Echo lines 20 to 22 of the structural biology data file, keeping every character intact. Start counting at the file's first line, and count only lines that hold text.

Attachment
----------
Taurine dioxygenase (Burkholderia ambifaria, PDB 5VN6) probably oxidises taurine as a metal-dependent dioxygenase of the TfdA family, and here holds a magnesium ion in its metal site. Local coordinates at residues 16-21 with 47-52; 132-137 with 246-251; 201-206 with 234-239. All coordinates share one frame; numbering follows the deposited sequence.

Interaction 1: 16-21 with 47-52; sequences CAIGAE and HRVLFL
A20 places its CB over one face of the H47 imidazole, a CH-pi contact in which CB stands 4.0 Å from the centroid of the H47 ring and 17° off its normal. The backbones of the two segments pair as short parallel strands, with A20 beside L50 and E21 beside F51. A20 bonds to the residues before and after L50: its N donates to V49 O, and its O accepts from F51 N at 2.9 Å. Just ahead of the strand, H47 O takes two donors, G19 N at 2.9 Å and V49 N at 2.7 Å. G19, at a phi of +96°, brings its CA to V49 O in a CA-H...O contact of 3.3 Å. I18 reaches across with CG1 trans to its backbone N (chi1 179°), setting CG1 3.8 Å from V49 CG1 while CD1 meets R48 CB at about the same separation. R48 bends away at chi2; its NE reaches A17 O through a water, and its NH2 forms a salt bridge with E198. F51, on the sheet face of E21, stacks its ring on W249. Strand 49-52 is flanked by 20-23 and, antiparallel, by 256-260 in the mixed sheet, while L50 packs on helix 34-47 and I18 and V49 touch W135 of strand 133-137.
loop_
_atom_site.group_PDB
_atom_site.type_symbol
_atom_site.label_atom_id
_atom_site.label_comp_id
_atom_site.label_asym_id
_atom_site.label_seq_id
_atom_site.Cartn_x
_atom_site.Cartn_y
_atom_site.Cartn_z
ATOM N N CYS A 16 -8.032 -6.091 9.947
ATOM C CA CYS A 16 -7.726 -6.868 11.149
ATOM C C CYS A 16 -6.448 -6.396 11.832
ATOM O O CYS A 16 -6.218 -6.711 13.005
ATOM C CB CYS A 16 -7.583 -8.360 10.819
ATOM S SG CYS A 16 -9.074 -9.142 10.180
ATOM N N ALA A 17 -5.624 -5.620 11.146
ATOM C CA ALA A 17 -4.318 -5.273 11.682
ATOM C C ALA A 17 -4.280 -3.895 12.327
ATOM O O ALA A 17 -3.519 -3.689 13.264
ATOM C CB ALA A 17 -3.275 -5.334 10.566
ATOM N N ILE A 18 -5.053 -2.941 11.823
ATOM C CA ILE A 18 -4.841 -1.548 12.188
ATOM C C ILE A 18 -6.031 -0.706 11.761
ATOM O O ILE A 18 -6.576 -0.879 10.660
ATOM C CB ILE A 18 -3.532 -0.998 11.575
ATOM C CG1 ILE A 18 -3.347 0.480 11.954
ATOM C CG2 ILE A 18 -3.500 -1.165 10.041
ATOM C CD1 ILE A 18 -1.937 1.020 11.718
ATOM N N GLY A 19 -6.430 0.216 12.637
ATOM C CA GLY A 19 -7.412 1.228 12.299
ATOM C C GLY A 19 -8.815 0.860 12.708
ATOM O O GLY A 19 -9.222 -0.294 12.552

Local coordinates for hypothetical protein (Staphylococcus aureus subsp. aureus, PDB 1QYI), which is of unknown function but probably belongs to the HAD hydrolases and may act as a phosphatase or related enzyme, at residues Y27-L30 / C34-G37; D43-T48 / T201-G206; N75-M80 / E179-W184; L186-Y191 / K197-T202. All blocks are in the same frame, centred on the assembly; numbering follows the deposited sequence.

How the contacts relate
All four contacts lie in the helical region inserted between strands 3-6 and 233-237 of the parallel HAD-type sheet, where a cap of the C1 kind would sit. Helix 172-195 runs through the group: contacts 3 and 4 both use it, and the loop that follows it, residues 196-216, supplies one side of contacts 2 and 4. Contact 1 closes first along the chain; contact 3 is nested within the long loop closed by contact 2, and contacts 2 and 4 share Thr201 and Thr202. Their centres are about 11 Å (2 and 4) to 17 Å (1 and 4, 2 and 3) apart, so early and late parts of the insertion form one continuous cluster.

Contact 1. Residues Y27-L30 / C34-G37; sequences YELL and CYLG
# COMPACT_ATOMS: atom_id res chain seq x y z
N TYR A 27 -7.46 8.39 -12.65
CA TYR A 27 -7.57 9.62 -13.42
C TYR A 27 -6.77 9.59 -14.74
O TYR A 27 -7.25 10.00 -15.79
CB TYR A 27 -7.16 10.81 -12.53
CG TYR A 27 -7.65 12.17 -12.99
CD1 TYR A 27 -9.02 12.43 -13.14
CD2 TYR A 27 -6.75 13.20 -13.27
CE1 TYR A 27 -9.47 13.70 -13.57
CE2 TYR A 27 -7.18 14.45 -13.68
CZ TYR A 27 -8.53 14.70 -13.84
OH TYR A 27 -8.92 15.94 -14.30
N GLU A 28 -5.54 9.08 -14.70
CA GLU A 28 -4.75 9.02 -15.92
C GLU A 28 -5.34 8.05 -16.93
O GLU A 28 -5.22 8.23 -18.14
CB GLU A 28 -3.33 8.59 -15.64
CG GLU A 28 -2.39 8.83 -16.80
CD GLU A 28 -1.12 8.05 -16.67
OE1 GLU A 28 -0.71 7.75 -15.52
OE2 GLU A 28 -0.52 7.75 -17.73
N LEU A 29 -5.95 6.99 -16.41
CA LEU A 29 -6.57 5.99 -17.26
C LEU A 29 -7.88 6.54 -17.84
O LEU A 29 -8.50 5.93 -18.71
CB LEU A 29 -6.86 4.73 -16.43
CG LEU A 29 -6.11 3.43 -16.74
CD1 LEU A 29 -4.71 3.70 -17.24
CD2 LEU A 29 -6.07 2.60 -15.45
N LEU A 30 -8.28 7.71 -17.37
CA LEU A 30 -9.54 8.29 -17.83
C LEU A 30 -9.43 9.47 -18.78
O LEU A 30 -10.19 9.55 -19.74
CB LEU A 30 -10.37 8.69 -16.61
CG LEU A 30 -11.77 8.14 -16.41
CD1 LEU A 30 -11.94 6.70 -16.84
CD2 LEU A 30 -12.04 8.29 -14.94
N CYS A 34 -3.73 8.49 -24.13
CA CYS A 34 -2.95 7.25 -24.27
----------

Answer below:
ATOM N N ALA A 17 -5.624 -5.620 11.146
ATOM C CA ALA A 17 -4.318 -5.273 11.682
ATOM C C ALA A 17 -4.280 -3.895 12.327